The latest proposal for the property at 30 Elm Street — which would create a self-storage facility with space for biotech and a community space — pleased members of the Planning Board, who recommended that the Zoning Board give it final approval.
Developers seek to put up the four-story, 49-foot tall building on the property behind Target which used to be the Atlantic Battery Co. Previously there was a proposal to build a five-story hotel, but it was rejected by the Zoning Board in 2015.
While the majority of the building would be devoted to self storage, the front of the building would feature space for a research and development company and space for a community use, such as the Hatch maker space, said attorney Bill York, who represented 30 Elm Street Partners LLC.
Architect Hans Strauch from HDS Architecture said designers wanted to make the building attractive.
“Our intent here was to build a building that does not look like a storage facility, per se,” Strach said. “We wanted to do something special.”
One of the goals of the project is to bring life to the area, said Michael Dennis, senior project manager from HDS.
“We have designed it to really activate the area along Elm Street,” Dennis said. “It is not really pretty right now, not very inviting to pedestrians, to say the least. We want to create a building that is inviting to anybody walking up and down the street.”
The bottom floor would be glass, while the upper floors, in the front, would be covered with material that looks like wood slats, Dennis said. The front of the building will be pushed back 10 feet to allow landscaping.
Also, designers seek to create an environmentally friendly building.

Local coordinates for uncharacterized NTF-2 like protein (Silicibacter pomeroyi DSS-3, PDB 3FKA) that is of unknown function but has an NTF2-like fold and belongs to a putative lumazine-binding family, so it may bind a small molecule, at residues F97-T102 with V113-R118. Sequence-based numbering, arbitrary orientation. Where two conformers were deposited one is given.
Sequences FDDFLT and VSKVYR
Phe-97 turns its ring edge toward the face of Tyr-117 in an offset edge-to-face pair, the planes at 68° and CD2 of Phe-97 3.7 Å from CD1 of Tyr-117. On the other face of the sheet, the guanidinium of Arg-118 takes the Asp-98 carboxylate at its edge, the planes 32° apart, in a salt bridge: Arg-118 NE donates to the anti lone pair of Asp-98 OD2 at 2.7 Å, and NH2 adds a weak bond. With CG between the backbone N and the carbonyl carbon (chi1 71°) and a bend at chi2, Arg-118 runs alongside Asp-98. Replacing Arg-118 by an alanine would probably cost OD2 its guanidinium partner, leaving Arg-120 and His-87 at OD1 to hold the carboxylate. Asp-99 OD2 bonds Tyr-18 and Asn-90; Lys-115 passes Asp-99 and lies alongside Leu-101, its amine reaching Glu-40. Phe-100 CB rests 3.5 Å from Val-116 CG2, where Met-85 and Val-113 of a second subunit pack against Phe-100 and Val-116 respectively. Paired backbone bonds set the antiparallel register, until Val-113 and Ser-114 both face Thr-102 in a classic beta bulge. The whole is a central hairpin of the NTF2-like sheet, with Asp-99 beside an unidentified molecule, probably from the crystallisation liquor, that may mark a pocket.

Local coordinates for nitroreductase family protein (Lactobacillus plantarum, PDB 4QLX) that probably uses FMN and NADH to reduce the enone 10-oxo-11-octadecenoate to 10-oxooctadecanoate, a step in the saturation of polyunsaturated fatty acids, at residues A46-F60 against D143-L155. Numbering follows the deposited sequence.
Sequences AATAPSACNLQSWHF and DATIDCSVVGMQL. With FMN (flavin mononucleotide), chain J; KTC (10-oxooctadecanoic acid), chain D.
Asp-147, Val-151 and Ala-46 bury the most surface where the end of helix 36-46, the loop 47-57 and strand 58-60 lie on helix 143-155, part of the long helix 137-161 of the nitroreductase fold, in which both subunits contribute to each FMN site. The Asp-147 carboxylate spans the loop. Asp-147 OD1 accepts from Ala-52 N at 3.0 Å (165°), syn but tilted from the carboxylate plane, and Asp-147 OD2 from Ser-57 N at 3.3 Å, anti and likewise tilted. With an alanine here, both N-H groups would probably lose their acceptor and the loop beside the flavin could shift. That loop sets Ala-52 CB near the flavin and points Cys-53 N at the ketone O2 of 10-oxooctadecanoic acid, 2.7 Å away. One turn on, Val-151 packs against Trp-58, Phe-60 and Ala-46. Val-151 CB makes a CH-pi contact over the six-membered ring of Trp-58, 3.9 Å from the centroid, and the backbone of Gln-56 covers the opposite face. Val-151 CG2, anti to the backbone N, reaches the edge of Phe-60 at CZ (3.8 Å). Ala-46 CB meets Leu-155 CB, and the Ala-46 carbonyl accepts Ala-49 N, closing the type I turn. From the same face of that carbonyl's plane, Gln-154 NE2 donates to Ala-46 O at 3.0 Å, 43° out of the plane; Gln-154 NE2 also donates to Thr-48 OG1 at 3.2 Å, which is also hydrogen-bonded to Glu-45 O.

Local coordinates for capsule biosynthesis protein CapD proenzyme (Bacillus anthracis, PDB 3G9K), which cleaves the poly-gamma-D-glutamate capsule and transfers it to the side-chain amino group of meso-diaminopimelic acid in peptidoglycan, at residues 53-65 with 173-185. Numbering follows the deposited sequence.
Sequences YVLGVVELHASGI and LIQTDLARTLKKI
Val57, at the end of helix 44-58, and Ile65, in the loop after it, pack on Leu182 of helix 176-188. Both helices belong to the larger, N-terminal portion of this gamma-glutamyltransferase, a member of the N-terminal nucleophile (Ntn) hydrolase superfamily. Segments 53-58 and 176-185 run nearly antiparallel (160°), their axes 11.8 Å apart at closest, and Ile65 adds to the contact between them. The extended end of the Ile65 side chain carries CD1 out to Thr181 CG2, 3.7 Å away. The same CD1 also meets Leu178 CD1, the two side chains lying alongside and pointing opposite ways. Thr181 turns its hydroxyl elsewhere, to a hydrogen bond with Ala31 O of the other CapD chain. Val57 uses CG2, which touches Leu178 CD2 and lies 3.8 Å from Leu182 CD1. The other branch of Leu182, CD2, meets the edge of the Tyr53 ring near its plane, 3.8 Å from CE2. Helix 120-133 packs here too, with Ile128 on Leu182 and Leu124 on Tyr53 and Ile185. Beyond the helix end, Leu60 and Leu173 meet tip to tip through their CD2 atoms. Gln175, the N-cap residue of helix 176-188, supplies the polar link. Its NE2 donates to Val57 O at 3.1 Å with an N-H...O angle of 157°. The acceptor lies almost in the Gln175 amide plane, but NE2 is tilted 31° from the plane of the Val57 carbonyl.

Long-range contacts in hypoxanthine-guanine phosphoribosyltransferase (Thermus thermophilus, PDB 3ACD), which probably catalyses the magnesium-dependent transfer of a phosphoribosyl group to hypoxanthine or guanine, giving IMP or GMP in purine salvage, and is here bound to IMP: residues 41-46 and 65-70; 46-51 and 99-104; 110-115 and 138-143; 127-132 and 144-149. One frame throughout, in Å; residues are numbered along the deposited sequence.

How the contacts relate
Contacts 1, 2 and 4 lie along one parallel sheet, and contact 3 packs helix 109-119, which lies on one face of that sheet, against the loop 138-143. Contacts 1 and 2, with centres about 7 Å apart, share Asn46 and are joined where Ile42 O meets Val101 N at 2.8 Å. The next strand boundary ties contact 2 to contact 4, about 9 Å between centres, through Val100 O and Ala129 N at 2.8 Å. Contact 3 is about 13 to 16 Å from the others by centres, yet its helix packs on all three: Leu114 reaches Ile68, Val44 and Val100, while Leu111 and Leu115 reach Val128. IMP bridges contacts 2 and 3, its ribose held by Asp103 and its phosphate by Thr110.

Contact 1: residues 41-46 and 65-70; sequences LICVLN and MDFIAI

“On top of the building we have a solar array,” Strauch said. “There is little water demand and storage has minimal utility demand, and with the use of the solar array and building insulation, we are aiming to have a net zero building.”
Planning Board member Jason Cohen likes the look of the design.
“It is an exciting project. Probably the nicest looking self storage failty that I have ever seen,” Cohen said.
Planning Board member Janet Buck said she prefers the current proposal to past ones.
“I have seen this evolve,” Buck said. “I am pleased with what it has become.”
Planning Board Chair Jeffrey Brown said all the immediate abutters of the site wrote letters in support of the project.
East End Town Councilor Angeline Kounelis supported the amendment that went before the Town Council to ban self storage in Watertown. The developers of the site were the ones who proposed allowing self storage in town, including Elm Street. She noted that the proposal for what should go in the front of the building has changed since the amendment was proposed.
“At the community meeting there was a brief mention made to Hatch, but there was commentary that realtor Bill Dillon [who manages the 30 Elm Street site] made that a R&D tenant could be found,” Kounelis said. “Is this a bait and switch? There was never a mention of R&D.”
York said the original plan called for the space in the front to be 1,200 sq. ft.
“As we went through the process, (Town) staff was working with us and suggested the mixed use space should be larger. That left us with excess space, part of which will be used for R&D,” York said. “The reason why we are saying we are hopeful and believe it can be leased is the Town doesn’t want vacant space as seen in other mixed use spaces. We have always committed to using as part of the mitigation a community-oriented non-profit at that site.”
To be approved, the project must get approval a floor area ratio (FAR) above 1.0, which requires increasing the amount of open space, along with the special permit, and for additional 10 feet of setback from the street, said Watertown Senior Planner Gideon Schreiber. The FAR for the proposed project would be 1.59, and it would have 35 percent open space.
The project will next be heard by the Zoning Board of Appeals, which next meets on Aug. 29.